Everyone who deals with financial markets seems to draw a line between investing and speculating. However, there's surprisingly little agreement about exactly where that line should be drawn. In broad terms, investment involves buying assets based on their perceived quality, while speculation involves buying assets based on where you think their prices are going.
Imagine a company that takes in a lot of money, makes solid profits and enjoys a strong market position. As it grows, it becomes more valuable. Since shares of stock are just shares of ownership in the company, the stock also increases in value. Meanwhile, the company may be distributing profits to its shareholders as dividends. If you buy shares in the company with the intention of holding onto them for the long term, collecting dividends and watching your shares gain value, that would meet just about everyone's definition of an investment.
Imagine another company that doesn't earn much revenue doesn't produce big profits. In fact, it actually loses money and doesn't seem to be in a position to turn a profit. However, you just heard on TV that some media personality thinks the company is a hot stock for the coming year. You buy some shares on the expectation that demand will soon soar, which will push up the price and allow you to make a quick profit. By just about every definition, that's speculation. You're really not interested in owning a piece of the company behind the stock, you're betting on the price going up based on market psychology.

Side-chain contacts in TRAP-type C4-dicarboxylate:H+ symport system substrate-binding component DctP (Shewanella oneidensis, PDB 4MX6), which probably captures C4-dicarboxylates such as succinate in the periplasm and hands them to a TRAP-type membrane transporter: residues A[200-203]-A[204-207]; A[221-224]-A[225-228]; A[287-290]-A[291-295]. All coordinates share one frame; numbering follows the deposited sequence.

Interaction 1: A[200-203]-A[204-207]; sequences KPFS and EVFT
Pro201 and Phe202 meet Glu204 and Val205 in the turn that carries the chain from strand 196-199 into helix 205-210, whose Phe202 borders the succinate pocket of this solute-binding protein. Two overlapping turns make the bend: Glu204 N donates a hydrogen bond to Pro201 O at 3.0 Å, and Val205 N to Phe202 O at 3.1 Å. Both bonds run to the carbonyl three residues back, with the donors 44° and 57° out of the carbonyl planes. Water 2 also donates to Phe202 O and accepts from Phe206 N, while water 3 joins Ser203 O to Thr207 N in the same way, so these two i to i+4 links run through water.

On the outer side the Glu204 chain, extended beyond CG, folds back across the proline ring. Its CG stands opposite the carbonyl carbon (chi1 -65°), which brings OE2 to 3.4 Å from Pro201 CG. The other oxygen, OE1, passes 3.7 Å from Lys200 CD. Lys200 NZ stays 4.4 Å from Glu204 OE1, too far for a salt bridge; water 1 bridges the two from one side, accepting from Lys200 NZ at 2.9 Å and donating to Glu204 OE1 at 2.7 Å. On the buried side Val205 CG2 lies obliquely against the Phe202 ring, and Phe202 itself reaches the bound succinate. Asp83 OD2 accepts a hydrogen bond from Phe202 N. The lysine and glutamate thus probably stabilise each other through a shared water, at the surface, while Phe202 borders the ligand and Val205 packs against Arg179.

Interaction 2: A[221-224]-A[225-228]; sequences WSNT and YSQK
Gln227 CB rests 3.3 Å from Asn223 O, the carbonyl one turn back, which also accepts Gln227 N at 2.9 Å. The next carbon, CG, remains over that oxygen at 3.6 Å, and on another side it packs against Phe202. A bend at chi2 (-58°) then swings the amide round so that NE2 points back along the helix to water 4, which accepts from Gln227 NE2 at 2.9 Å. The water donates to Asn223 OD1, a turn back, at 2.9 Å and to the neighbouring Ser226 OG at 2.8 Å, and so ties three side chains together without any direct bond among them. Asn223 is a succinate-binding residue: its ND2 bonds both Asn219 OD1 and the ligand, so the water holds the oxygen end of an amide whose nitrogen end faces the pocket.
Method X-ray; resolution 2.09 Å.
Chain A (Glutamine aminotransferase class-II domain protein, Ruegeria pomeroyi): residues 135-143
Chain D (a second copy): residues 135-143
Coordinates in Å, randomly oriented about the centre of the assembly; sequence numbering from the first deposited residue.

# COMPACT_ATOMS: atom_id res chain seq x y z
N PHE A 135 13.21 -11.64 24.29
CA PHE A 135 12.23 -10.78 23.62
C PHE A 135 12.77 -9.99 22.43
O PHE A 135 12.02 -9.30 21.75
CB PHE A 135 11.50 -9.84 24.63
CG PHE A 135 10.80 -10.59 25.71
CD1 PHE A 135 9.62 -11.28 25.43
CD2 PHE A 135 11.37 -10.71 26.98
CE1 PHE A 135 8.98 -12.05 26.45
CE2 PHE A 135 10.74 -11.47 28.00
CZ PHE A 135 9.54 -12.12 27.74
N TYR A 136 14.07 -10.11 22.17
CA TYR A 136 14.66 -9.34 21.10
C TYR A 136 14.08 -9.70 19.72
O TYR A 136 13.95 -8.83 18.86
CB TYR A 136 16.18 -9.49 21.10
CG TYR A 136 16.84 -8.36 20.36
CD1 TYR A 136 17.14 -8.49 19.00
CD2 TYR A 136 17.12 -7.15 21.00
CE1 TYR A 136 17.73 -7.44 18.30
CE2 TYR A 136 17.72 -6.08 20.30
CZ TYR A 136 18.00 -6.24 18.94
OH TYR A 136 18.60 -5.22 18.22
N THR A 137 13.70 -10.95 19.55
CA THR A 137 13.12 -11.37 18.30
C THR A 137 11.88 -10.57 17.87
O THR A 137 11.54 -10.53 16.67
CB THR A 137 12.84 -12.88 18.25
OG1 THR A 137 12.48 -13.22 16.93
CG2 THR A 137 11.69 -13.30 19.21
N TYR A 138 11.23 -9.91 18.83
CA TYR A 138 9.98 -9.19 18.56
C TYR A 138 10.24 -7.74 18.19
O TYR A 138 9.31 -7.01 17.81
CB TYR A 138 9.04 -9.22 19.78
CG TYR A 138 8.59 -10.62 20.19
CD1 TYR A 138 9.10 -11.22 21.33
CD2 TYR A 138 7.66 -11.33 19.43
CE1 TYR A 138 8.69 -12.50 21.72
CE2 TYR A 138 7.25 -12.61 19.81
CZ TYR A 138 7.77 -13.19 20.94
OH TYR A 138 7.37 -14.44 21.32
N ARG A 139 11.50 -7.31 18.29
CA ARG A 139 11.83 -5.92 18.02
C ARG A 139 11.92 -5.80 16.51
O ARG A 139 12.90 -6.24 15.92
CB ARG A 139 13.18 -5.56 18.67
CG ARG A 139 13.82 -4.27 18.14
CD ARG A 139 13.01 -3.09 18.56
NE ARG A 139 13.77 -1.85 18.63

In the real world, investors apply a range of strategies which range from pure investment at one end to pure speculation at the other. Most fall somewhere between the extremes. When they choose which assets to buy -- such as stocks, bonds, commodities or real estate -- their motives may be partially speculative. That's why it's so hard to pick one thing that differentiates real investment from speculation.
An influential paper published in the Journal of Portfolio Management examined 20 definitions of market speculation and found they not only varied but often contradicted one another. Some defined speculation as simply seeking to gain from a change in price, while others said speculation necessarily involved higher risk or a shorter time period. The one thing they generally had in common was those who wrote them held investment in higher regard than speculation. People tend to see themselves as investing and others as speculating.
The Graham Definition
Perhaps the most famous definition was offered in 1934 by Benjamin Graham, commonly referred to as the father of value investing. In the textbook "Security Analysis," updated versions of which are still in use in business schools, Graham and co-author David Dodd said an asset purchase is an investment if your goal is to protect the money you invest while getting an adequate return. Anything else, they said, is speculation.
- CFA Institute: What Is the Difference between Investing and Speculation?
- Journal of Portfolio Management: Exactly What Do You Mean by Speculation?
- CFA Institute: Investing vs. Speculation
- Security Analysis, Fifth Edition; Benjamin Graham and David L. Dodd
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